As indicated in both FIGURES l and 2, sensor 12 may respond to light from lamp 16 transmitted through web 14.
Referring now to FIGURE 4, commutator 48, rotating synchronously with drum 15, is provided with six equally spaced contacts which generate six pulses each revolution. These pulses periodically inhibit a gating circuit 46 from transmitting outputs from the plate of a triode 58 to a detector 26 when the sensor field of View is outside the limits of the edges of web 14. When the eld of View is within the limits of the edges of web 14, gate 46 is closed, permitting an input to be coupled to detector 26. In this embodiment, the sensor 12 responds to light reflected from the web.
The negative terminal of a volt battery 122 is grounded and the positive terminal thereof supplies voltage for the six contacts of commutator 48 and is further coupled through a resistor 126 to the anode of photomultiplier 12. The anode of photomultiplier 12 is connected forwardly through a diode 124 to ground. Diode 124 clamps the anode of photomultiplier 12 to ground, since the current through resistor 126 exceeds the dark current of sensor 12; and the excess clamping current flows through diode 124.
Th anode output of photomultiplier 12 drives a first p-n-p emitter follower transistor 54 the output of which drives a second p-n-p emitter follower transistor 56. The emitter output of transistor 56 is coupled to the grid of grounded cathode triode 58 and through a resistor 102 to the base of a p-n-p transistor 92. The emitters of transistors 54 and 56 are coupled to ground through respective resistors 55 and 59'. The positive terminal of a 10 volt battery 116 is grounded and the negative terminal thereof is connected to the collectors of transistors 54 and 56.
The negative terminal of a 250` volt battery 118 is grounded, and its positive terminal is connected through respective resistors 57 and 73 to the plates of triodes 58 and 74. For the slow feedback circuit, I provide a voltage comparator network comprising two resistors 78 and 82 connected in Series between the plate of triode 58 and the negative terminal of a 150 volt battery 84, the positive terminal of which is grounded. The resistance value of resistor 78 is adjusted to be equal to that of resistor 82. I connect the junction of resistors 78 and 82 forwardly through a diode 65 to the grid of a grounded-cathode triode 74. The positive terminal of a 5 volt battery 91 is grounded and its negative terminal is coupled through a resistor 81 to the grid of triode 74. The grid of triode 74 is coupled to ground through a capacitor 76 which acts as a low pass filter and determines the cutoff frequency of the narrow band D.C. amplifier 32 of FIGURES 1 and 2. Battery 91 biases triode amplifier 74 so that it is near cutoff but draws sufficient current that the plate potential is approximately 200 volts.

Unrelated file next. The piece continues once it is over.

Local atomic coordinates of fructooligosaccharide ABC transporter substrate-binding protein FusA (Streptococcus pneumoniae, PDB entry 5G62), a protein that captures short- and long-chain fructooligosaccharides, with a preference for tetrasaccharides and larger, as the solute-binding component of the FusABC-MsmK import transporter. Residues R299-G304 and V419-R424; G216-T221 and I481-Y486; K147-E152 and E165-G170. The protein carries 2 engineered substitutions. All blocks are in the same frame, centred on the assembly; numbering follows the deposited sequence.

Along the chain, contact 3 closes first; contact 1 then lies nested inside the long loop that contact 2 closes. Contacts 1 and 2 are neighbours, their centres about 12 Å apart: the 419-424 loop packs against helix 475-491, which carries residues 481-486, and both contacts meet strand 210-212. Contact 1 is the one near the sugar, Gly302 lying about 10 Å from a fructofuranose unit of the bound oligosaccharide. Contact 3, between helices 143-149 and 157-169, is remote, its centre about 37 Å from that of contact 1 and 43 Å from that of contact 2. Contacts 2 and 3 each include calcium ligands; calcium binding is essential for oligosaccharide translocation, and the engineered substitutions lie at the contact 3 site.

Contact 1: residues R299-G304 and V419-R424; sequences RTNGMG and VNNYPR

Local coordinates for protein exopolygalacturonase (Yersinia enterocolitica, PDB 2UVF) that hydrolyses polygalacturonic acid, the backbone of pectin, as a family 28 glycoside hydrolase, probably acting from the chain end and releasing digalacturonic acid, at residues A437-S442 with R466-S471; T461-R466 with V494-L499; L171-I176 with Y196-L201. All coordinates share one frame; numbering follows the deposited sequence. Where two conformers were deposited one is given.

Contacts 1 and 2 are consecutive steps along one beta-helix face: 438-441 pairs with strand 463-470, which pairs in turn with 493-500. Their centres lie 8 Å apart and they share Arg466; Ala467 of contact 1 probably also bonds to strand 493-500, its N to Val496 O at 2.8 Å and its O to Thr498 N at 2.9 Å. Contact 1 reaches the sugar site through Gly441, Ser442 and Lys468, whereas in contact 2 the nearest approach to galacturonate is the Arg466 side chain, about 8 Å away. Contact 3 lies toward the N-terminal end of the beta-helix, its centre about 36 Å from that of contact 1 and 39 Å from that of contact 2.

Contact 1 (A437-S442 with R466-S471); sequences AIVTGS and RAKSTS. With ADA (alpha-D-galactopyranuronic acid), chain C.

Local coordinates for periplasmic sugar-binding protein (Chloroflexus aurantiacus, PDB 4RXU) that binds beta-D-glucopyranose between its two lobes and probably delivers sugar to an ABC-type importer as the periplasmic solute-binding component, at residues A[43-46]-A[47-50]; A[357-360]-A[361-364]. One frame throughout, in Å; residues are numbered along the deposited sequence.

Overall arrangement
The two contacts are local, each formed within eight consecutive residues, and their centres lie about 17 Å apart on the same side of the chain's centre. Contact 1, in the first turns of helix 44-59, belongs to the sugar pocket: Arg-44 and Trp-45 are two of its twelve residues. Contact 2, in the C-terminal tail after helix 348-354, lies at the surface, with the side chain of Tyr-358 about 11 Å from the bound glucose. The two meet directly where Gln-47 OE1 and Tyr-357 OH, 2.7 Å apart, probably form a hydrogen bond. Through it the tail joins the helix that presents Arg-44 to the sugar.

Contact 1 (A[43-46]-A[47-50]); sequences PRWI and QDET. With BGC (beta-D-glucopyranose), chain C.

With the grid of triode 58 at ground potential its plate potential is volts. Thus the potential at the junction of resistors 78 and 82 is -25 volts, reverse biasing diode 65.
I couple the plate of triode 74 to the grid of a high voltage triode 66 through a corona discharge tutbe 88, which sustains a constant 1800 volt drop. The cathode and grid of triode 66 are connected respectively through a volt regulating tube 68 and a large resistor 69 to the negative terminal of a 1750 volt D.C. power supply 64, the positive terminal of which is grounded. The cathode potential of triode 66 is thus -1600 volts. I couple the plate of triode 66 to ground through resistor 86 and to the photocathode of photomultiplier 12. When the plate potential of triode 74 is 200 volts, the grid potential of triode 66 is 1600 volts; and triode 66 conducts heavily, causing a tube drop of 50 volts and a corresponding plate potential of -1550 volts.
The emitter of transistor 92 is connected to the junction of a variable resistor 112 and a resistor 114, which are connected in series between the negative terminal of battery 116 and ground, forming a voltage divider network. The collector of transistor 92 is coupled to the base of an n-p-n transistor 94 and through a resistor 117 to the negative terminal of battery 116. The emitter of transistor 94 is coupled to the negative terminal of battery 116, and its collector is coupled through a resistor 119 to the emitter of transistor 92. The gain of the amplifier comprising transistors 92 and 94 in combination is approximately equal to the resistance ratio of resistors 119 and 114. In the absence of a light input, the base of transistor 92 is at ground potential. The potential of the emitter of transistor 92 may be -2 volts; and both transistors 92 and 94 are cutoff.